This is volume three of the Hotham History Project, Hotham being the original name for the suburb of North Melbourne. I’ve walked up and down Molesworth Street several times, and thought it quite a pretty street, but wondered why on earth they put those ugly commission houses on one side of the street. What a mistake that was.
This short history by Winsome Roberts details some interesting aspects of North Melbourne’s hilly terrains. Anyone familiar with North Melbourne will know that to get to Molesworth Street you have to travel up hill. This area, which included the posher parallel street of Chapman Street, used to be known as Hotham Hill. The real estate was a bit more expensive in Chapman Street, and Molesworth Street property prices were just a step down from that.
When you travelled down the hill, the accommodation in the valley became more congested and cheaper. Some sections of the valley were notorious.
In 1887 the North Melbourne Advertiser lamented the poor conditions in areas such as Arden Street:
‘…when the state of the area extending from Arden street to where the ground rises in the direction of Hotham Hill is taken into account, a question for serious consideration is at once opened up. This part of the town is composed for the most part, of small and ill ventilated cottages, whose inhabitants are to be seen in filthy deshabille at all hours of the day, while the swarms of dirty children thronging the right of ways and alleys, form an unpleasant reminder of how our costly Education Act has failed in reaching juvenile waifs and strays of society.’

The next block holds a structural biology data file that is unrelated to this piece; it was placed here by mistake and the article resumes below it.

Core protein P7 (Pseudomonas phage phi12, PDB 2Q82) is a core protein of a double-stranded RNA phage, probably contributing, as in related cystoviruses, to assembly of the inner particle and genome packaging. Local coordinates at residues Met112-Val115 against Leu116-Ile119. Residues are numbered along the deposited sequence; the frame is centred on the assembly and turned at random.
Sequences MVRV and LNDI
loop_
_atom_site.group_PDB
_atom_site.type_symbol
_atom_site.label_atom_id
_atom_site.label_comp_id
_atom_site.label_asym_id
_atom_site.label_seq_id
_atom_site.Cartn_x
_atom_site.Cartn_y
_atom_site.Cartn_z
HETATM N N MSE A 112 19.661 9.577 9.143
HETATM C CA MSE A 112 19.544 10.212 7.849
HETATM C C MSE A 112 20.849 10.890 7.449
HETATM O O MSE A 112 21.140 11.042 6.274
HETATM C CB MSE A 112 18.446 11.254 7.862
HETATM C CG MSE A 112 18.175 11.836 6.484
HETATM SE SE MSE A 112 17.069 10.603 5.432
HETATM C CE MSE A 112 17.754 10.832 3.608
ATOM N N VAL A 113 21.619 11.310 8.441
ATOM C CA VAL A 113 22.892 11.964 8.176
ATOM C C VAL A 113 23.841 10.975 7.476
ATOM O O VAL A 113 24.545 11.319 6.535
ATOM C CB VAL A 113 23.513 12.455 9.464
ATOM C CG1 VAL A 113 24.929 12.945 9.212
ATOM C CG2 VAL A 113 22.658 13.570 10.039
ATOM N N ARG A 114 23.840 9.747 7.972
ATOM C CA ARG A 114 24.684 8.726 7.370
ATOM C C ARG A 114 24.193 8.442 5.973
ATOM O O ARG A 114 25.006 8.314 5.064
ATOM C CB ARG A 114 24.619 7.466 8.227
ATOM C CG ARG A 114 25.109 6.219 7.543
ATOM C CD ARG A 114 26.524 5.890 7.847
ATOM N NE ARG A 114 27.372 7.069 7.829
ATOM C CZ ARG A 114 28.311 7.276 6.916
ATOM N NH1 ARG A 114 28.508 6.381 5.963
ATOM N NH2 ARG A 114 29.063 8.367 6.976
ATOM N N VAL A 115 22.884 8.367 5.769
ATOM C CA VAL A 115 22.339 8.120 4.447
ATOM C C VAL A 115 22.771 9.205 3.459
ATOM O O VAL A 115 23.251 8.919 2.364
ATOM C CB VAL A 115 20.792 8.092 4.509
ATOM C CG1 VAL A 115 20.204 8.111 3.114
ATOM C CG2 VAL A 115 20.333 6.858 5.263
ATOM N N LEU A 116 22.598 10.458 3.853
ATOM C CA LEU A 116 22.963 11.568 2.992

Indeed, not much has changed. I know of one pub in the Arden Street area that retains this rather unsavoury character. Recently I saw one pub patrons happily urinating in the Arden Street with little regard for common decency. I also know of one marauding Arden Street cat who likes of terrorise the locals, and in fact caused one woman to be held hostage in her own home.
Ms. Roberts’ history concentrates on the period between 1840-1905, and is fascinating for the portrait it builds of the smalls businesses and local identities that lived and worked in the area. Most interesting to me was the social stratification, of the well off and well to do in Chapman Street hobnobbing at Melbourne Town Hall, to the resentment of the hoi-polloi down in the valley, living in their cheap timber houses and suffering floods and the horrible filth of household effluent running through the streets.
There is one charming story that Roberts tells of how people in the valley would let out their livestock at night, once the Inspector of Nuisances had gone to bed. This would allow the local goats to make their way up Hotham Hill and feast on the ‘succulent blooms’ of the richer gardens.
Amazingly, there were lots of businesses that were run in Molesworth Street, although many of these were short lived. Women ran a lot of businesses as well.
While this book is only a history of one street in North Melbourne, it is enormously helpful in building up a picture of Hotham life in the late nineteenth century. How different things were then to now. Where once North Melbourne was a busy area of small businesses, making things and providing services, now most of the businesses in the area are trendy food places, and a large proportion of the population students, preparing to enter professional life.
Now I may complain about the noise of North Melbourne, with cars passing and apartments constantly being built, but at least it doesn’t stink. The descriptions of North Melbourne without sewerage, of turds floating down laneways, is enough to turn the stomach.